Call for Conference DHS 2019: The Cost of Design

Design History Society Conference 2019
The Cost of Design

‘The Cost of Design’ explores the complexities of the historic and contemporary relationship between design and economy. Design is both influenced by, and can shape, economic systems. Both ‘cost’ and ‘economy’ are to be understood beyond their financial implications. ‘Cost’ is envisaged as the exchange of resources, meaning or value. The conference looks at how design sustains, accelerates or challenges dominant systems, and examines the resulting social, cultural, economic or environmental consequences that arise. It examines the roles of design in rapidly changing economies, examining the relationship between technological advances and the economy. ‘The Cost of Design’ also looks at design’s relationship to the political economy and the global/regional/local exchanges occurring within. Design practices can react to, resist, challenge or seek to influence economies that are viewed to negatively impact in some way. The ways in which design has been used to affect positive change within economic systems will also be examined.

The conference welcomes historic, contemporary and interdisciplinary approaches to the topic, and invites contributions from design historians, scholars, and academics in related fields, as well as design practitioners and educators, museum professionals and students. Topics might include:

Technological and changing economies

  • Impact of automation
  • Digitisation of design culture
  • Hybridisation of physical and virtual spaces

Political economies and global/local exchange

  • Supply chains, manufacture and relocation vis-à-vis geopolitical and cultural borders
  • Challenges to/persistence of dichotomies of North/South; East/West; Centre/Periphery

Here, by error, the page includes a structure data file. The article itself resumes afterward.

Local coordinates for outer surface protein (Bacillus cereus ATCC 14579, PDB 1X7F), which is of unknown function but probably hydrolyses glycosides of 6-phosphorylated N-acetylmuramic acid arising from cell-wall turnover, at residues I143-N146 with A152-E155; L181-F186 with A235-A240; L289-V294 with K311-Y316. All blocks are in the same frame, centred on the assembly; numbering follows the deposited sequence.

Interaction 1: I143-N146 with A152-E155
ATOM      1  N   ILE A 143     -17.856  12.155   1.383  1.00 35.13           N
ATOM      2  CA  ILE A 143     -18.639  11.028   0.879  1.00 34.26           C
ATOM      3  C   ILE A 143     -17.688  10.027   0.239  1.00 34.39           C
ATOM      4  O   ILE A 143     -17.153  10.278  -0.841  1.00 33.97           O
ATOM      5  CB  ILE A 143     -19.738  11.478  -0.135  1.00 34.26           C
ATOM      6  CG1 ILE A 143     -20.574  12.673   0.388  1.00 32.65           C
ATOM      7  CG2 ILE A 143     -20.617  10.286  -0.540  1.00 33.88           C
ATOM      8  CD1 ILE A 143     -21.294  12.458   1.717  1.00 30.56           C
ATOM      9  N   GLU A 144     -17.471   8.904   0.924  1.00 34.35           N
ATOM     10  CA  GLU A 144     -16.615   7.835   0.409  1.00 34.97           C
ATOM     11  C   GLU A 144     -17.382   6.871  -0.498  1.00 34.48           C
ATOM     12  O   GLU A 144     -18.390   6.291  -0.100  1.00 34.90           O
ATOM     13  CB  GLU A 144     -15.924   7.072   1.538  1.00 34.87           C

• Dynamics of transcultural (intra- or extra regional) design
  • The relationship between design and soft power
  • Appropriation and copyright

Resistance, sharing economies and design

  • Design for “post-growth” economies
  • Political design in a national/regional/local context
  • Artisanal/craft solutions
  • Indigenous autonomy
  • Designing for wellbeing, happiness and social values

Individual papers of 20 minutes or proposals for full panels of three papers related to the topics listed above or theme of ‘The Cost of Design’ will be considered. Panel proposals must include abstracts for all three papers, in addition to a short description of the panel theme.

All proposals will be double-blind reviewed and selected by the conference committee. Submissions are due Monday 25 February 2019 and should:

  1. Be sent in the form of a Microsoft Word document (.doc, .docx)
  2. Not exceed 300 words
  3. Include the title of the paper
  4. Include the author’s full name, title, position and institution
  5. Include a brief professional biography (not exceeding 50 words)

Submissions should be sent to to the attention of the Academic Convener.

The Design History Society offers bursaries for student speakers whose abstracts have been accepted and who are members of the Design History Society.

Elizabeth Kramer, Academic Convener
School of Art, Design and Social Sciences Northumbria University Newcastle-upon-Tyne, UK

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Chiara Lecce

Chiara Lecce, dopo la laurea magistrale in Design degli interni nel 2008 ha proseguito il suo percorso presso il Politecnico di Milano con il dottorato di ricerca in Architettura degli interni e allestimento concluso nel 2013 con la tesi Living Interiors in the Digital Age: the Smart Home. Dal 2008 svolge didattica per i corsi di Storia del design e Progettazione di interni della Scuola del Design del Politecnico di Milano. Dal 2013 è executive editor di “PAD Journal” e membro di redazione della rivista “AIS/Design Storia e Ricerche”, oltre che autore per diverse riviste scientifiche del settore. Attualmente è assegnista di ricerca e docente a contratto presso il Dipartimento di Design del Politecnico di Milano e si occupa di Storia e metodologie dell’exhibit design. Dal 2016 è tutor all’interno del progetto europeo H2020 “Design for Enterprises”. Dal 2009 collabora con la Fondazione Franco Albini e con altri importanti archivi del design italiani, oltre a svolgere la professione di interior designer freelance.

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